A poll done last fall found that while liberal Democrats, who currently define their party, supported socialism over capitalism, 44 percent to 36 percent, Hispanics disagreed, supporting capitalism 47 percent to 28 percent. In a political environment in which the economy will remain the dominant issue in 2022, progressives are likely to put the Democratic president and his party at odds with a significant number of Hispanic voters on the issue most important to them.

With the battle over the two parties’ spending plans in full swing, our June Winning the Issues survey also asked voters what would do more to get the economy moving:  increasing government spending or reducing taxes on business. Overall, voters chose reducing taxes, 46 percent to 30 percent. Hispanics picked reducing taxes, 44 percent to 33 percent — again, closer to independents, who did so by 46 percent to 22 percent, and far from Democratic voters, who supported more spending, 52 percent to 25 percent.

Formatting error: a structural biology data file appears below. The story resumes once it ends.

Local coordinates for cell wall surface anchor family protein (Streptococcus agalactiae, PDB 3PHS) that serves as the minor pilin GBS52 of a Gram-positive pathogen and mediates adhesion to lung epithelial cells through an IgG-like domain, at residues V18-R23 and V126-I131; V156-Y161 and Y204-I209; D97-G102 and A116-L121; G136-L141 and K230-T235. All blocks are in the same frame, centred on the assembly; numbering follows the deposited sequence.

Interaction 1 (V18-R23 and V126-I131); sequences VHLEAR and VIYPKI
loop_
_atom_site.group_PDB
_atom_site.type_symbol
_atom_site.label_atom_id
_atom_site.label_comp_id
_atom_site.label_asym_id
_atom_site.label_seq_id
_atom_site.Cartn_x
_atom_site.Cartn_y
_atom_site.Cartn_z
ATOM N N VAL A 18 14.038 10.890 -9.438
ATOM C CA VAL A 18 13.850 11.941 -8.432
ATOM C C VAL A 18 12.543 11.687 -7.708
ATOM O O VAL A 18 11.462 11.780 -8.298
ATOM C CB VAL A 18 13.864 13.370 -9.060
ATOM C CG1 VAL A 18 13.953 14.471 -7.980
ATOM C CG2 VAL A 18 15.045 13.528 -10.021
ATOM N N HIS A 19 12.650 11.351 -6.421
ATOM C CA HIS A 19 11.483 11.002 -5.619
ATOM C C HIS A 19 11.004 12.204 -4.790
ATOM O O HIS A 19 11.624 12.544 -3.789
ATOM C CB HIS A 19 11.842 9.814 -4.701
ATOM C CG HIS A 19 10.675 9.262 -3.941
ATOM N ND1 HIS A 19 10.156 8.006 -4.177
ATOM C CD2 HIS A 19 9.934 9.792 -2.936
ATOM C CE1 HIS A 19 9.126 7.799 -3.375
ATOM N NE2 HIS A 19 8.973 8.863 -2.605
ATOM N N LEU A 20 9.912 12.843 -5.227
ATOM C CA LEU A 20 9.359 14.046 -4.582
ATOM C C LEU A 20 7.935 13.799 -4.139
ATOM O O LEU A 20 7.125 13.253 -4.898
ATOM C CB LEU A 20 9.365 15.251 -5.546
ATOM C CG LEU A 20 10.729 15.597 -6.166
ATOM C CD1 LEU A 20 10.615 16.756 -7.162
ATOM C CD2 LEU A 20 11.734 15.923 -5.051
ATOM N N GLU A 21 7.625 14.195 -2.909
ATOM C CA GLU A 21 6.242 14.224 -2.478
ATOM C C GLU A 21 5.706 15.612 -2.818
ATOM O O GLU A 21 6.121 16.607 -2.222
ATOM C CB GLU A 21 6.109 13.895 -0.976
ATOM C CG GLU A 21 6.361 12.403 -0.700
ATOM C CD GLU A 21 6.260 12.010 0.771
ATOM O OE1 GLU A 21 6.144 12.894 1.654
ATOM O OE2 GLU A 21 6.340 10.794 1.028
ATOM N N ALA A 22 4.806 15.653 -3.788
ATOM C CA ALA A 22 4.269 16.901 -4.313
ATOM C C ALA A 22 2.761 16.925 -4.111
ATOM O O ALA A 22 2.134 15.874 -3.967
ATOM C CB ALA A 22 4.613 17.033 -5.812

What is becoming more and more evident is that Hispanic voters will be in play for both parties next year. Democrats have to stop assuming all minority voters, especially Hispanics, are on board the progressive train, nor will an effective GOTV effort assure victory.

Republicans have to understand that Hispanics, by and large, are not conservatives — at least not yet — but they are centrists behaving more like independents than Democrats and are open to a center-right economic message. If the party focuses on the economy and jobs, this is a growing voter group with the potential to become an important part of the Republican coalition.

David Winston is the president of The Winston Group and a longtime adviser to congressional Republicans. He previously served as the director of planning for Speaker Newt Gingrich. He advises Fortune 100 companies, foundations, and nonprofit organizations on strategic planning and public policy issues, as well as an election analyst for CBS News.